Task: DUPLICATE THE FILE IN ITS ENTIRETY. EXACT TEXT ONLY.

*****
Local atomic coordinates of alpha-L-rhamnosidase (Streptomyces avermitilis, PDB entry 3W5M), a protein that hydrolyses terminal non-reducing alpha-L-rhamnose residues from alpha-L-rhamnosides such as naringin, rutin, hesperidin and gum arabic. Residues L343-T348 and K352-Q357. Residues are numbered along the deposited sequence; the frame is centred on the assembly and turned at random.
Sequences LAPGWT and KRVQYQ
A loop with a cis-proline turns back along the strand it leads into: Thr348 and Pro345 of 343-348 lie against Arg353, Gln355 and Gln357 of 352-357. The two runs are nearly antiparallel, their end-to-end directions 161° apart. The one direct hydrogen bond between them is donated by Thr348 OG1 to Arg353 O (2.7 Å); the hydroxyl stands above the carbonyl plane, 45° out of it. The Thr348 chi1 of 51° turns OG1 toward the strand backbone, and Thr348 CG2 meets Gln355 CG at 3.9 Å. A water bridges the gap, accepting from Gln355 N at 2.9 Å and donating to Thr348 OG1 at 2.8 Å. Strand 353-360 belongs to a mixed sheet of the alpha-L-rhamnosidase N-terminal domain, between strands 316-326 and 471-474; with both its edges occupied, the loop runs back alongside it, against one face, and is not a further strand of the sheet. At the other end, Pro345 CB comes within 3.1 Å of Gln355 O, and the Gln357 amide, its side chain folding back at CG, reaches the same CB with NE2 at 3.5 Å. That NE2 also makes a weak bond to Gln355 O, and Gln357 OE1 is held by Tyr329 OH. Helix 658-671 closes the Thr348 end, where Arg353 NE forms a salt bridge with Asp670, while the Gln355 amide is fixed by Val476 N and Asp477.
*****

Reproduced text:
Local atomic coordinates of alpha-L-rhamnosidase (Streptomyces avermitilis, PDB entry 3W5M), a protein that hydrolyses terminal non-reducing alpha-L-rhamnose residues from alpha-L-rhamnosides such as naringin, rutin, hesperidin and gum arabic. Residues L343-T348 and K352-Q357. Residues are numbered along the deposited sequence; the frame is centred on the assembly and turned at random.
Sequences LAPGWT and KRVQYQ
A loop with a cis-proline turns back along the strand it leads into: Thr348 and Pro345 of 343-348 lie against Arg353, Gln355 and Gln357 of 352-357. The two runs are nearly antiparallel, their end-to-end directions 161° apart. The one direct hydrogen bond between them is donated by Thr348 OG1 to Arg353 O (2.7 Å); the hydroxyl stands above the carbonyl plane, 45° out of it. The Thr348 chi1 of 51° turns OG1 toward the strand backbone, and Thr348 CG2 meets Gln355 CG at 3.9 Å. A water bridges the gap, accepting from Gln355 N at 2.9 Å and donating to Thr348 OG1 at 2.8 Å. Strand 353-360 belongs to a mixed sheet of the alpha-L-rhamnosidase N-terminal domain, between strands 316-326 and 471-474; with both its edges occupied, the loop runs back alongside it, against one face, and is not a further strand of the sheet. At the other end, Pro345 CB comes within 3.1 Å of Gln355 O, and the Gln357 amide, its side chain folding back at CG, reaches the same CB with NE2 at 3.5 Å. That NE2 also makes a weak bond to Gln355 O, and Gln357 OE1 is held by Tyr329 OH. Helix 658-671 closes the Thr348 end, where Arg353 NE forms a salt bridge with Asp670, while the Gln355 amide is fixed by Val476 N and Asp477.